Saturday night. 6 pm. I felt like I should be walking down the street to Murphy’s. Instead I was hanging out at the house staring to feel a little homesick. There was a big party in a pueblo called Tres de Octubre for the Virgin de Something or Other. They like their virgins here and throw them kick ass parties that start at around six at night and rage until four or later in the morning. I decided to go to the festival so I followed the old man’s directions and took the combi up to the neighborhood and started waking up the hill. I wasn’t quite sure where I was going and it was already dark but it looked like a pretty rich, safe neighborhood. There were mansions on both sides of the streets some with security guards out front.
As I walked up the hill, I ran into the virgin processional. The processional was lead by four men carrying a small throne decked out with flowers and a little statue of the virgin they were honoring that weekend. Unless they were going to a different virginal celebration, I figured we were going to the same place so I tagged along. Behind the little throne was a dance troupe with about 20 women and 10 men dressed in traditional garb from the sierras. The women wore ornate dresses and frilly white shirts, the men in black decorated gauchos, hats with colorful plumes and ceramic masks with different facial expressions. Behind the dancers was a band made up mostly of saxophones of all kinds, a large harp, a couple of violins and a few clarinets. It sounded like they were playing the same song over and over but that just might have been my untrained gringo ear unable to tell the difference. Every now and again, a band member would break away from the group, duck into an alley, piss on the side of someone’s wall and hop back in.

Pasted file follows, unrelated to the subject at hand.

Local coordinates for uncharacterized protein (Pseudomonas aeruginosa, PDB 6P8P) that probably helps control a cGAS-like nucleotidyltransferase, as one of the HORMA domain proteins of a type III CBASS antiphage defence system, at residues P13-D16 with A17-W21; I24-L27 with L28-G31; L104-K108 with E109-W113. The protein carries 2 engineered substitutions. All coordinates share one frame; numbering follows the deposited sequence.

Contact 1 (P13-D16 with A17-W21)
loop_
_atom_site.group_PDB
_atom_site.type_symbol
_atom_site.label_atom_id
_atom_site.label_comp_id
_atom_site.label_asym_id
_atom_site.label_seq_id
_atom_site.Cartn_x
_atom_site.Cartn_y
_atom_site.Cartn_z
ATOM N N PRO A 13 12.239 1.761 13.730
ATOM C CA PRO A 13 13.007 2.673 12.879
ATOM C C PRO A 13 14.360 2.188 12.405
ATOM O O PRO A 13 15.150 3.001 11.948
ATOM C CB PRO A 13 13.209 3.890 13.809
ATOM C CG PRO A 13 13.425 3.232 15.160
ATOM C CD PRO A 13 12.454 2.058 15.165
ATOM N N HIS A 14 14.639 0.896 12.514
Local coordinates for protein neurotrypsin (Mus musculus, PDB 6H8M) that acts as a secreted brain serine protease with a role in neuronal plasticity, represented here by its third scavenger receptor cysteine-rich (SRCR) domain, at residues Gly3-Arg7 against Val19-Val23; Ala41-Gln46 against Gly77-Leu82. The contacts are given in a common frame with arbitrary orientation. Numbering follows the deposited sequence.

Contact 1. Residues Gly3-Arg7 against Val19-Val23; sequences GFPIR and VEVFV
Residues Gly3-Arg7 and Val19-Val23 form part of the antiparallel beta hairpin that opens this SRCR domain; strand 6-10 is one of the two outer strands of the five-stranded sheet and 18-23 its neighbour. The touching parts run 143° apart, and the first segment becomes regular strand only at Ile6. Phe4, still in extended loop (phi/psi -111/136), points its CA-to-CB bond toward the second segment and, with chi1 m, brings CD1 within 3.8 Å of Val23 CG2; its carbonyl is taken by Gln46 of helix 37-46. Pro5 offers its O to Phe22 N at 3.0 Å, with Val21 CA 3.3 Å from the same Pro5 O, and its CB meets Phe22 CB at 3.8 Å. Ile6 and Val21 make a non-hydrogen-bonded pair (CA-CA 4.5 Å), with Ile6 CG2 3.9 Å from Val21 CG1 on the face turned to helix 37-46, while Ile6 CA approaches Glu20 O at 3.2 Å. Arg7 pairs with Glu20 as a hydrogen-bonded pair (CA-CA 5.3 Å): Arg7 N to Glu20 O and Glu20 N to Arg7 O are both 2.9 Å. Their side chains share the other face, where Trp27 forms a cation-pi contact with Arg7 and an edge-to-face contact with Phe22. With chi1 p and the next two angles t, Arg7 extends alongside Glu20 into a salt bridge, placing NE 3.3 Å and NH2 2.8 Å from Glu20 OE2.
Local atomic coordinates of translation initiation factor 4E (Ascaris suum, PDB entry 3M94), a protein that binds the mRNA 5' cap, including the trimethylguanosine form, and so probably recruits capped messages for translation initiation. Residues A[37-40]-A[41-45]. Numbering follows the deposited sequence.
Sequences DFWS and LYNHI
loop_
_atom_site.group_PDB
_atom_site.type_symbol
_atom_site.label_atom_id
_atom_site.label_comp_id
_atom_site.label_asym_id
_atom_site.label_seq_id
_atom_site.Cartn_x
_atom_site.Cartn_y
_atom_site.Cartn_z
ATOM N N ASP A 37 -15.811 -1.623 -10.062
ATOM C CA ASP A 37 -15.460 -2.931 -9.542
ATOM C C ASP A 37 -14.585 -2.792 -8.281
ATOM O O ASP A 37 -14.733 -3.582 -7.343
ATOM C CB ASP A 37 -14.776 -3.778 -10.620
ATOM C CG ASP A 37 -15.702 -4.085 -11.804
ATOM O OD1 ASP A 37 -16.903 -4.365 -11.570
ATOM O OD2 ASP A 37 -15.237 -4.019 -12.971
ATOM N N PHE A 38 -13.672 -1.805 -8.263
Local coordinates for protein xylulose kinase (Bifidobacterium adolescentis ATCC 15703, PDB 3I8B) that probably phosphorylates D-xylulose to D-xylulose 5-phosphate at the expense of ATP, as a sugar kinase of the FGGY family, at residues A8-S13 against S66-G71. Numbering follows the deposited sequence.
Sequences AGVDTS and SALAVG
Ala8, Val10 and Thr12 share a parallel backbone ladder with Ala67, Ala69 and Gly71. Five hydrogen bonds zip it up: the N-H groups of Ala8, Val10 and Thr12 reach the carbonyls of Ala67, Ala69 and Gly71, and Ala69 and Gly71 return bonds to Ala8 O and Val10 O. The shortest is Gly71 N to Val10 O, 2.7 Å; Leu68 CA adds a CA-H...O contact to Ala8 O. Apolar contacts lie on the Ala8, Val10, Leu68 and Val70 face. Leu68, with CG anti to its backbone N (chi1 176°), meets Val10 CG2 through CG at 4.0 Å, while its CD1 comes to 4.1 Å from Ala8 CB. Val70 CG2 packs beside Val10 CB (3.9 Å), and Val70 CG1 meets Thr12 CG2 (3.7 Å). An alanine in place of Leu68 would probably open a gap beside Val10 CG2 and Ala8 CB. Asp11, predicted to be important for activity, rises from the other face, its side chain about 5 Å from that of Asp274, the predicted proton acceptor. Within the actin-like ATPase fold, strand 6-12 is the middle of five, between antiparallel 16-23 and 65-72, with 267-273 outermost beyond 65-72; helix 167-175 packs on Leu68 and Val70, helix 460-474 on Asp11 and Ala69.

When we got about halfway up the hill, I saw the festivities were going to be held on a basketball/soccer court with a stage set up on one side and a couple of little bars that sold beer. Ladies were outside the fence preparing anticuchos (sliced beef hearts on a skewer) and sliced potatoes grilled over coals. I had a little plate of anticuchos with a side of aji, a pretty spicy but tasty sauce. It cost 1.5 soles (about a 50 cents) and may have been one of the tastiest things that I’ve had since I’ve been here.
I found a group of the trainees over in the corner of the festival area. They had gotten an early start and had already blown through a caja of beers (12 pack of about 24 ounce bottles). Fortunately there was a little store above the festival area where you could buy some beers.
The processional came into the festival area to much fanfare, sat the virgin down next to the stage and did their traditional dance. Afterward a band played pop Peruvian songs. The next group was a Peruvian boy band that wore the same scarlet shirts and black jackets and had choreographed dances moves. It was pretty fuckin’ funny but they sounded good. I had a few beers but since it was dark I decided to call it quits and head home at about 10:30. I wanted to stay for the fire works display which they carted into the center of the festival area on top of taxis. The launching pad was a large bamboo structure lashed together with twine. I thought this could go terribly wrong or be pretty spectacular. Either way, it would be damn entertaining. But I had to go home.